The American Dialect Society and the Linguistic Society of America will set up shop at the Minneapolis Hilton next week and discuss some fascinating minutiae in language. Members of the ADS will start with a talk Thursday on "The Canadian short vowels in motion" and end on Saturday with "Regional differences in tolerance for contraction." LSA members can hear about such topics as "The bilabial trill in Port Sandwich (Vanuatu) in 1774."
Holiday lists for copyeditors often involve searching Etsy for purses made out of books and necklaces made out of Scrabble tiles. But the holiday season also brings end-of-year lists, and two significant lists were released this week.
When dictionaries, lexicographers and others announce the words that defined 2013, most celebrants consider the twerks, selfies and Thanksgivukkahs—the words that were coined in 2013 or at least rose to prominence in the past year.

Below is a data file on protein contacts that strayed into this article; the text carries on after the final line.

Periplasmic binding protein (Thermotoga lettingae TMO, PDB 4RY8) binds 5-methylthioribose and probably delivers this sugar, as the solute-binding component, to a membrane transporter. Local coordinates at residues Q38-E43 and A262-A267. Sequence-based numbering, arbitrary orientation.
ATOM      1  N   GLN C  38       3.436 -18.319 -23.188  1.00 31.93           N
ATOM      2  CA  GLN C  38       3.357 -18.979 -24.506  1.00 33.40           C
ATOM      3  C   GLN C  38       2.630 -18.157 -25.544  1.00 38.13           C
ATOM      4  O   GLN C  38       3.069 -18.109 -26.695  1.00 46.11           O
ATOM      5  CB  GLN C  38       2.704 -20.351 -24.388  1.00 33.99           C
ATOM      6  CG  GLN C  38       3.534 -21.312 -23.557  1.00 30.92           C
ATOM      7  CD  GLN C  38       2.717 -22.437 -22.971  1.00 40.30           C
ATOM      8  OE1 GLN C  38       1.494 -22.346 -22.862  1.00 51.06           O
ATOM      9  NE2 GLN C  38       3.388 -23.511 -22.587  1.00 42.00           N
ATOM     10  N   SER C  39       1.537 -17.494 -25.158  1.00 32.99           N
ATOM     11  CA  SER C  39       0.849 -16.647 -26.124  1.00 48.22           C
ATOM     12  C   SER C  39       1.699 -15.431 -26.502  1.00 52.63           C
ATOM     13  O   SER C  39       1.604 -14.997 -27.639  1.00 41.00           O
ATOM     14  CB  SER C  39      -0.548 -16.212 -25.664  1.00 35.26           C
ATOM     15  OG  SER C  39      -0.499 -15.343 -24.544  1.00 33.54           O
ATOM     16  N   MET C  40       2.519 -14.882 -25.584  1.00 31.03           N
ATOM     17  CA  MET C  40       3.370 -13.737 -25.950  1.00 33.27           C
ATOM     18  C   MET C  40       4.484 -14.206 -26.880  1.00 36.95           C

In the news this week is a case of a toy manufacturer using a song in their ad without permission. They argue that the use is a parody, one of the exceptions permissible under copyright law. It certainly is a bit of a parody — and several factors of awesome better than the toy itself — however, the Beastie Boys who created the song point out that the use is very clearly promoting a product.*
The word of the year season starts about the time of retail Christmas season. Oxford Dictionaries announced a unanimous choice among its judges of selfie, an 11-year-old word that certainly came into its own in 2013.
Halfway through November is when the thought always strikes me: Time is not going to cut us a break. We are going to be moving toward the end of the year at this seemingly quickened pace no matter what we do. I have a few rituals that help me deal with the holiday-complicated schedules and the general end-of-year pressures. Taking a few leisurely moments to browse end-of-year book lists is one of my favorites.
It was a loss for the book authors who sued, but a victory for free use of information. A ruling in Google’s favor in a complicated lawsuit over its digitization of millions of books may be more of a boon to authors than a royalty check would have been had they won.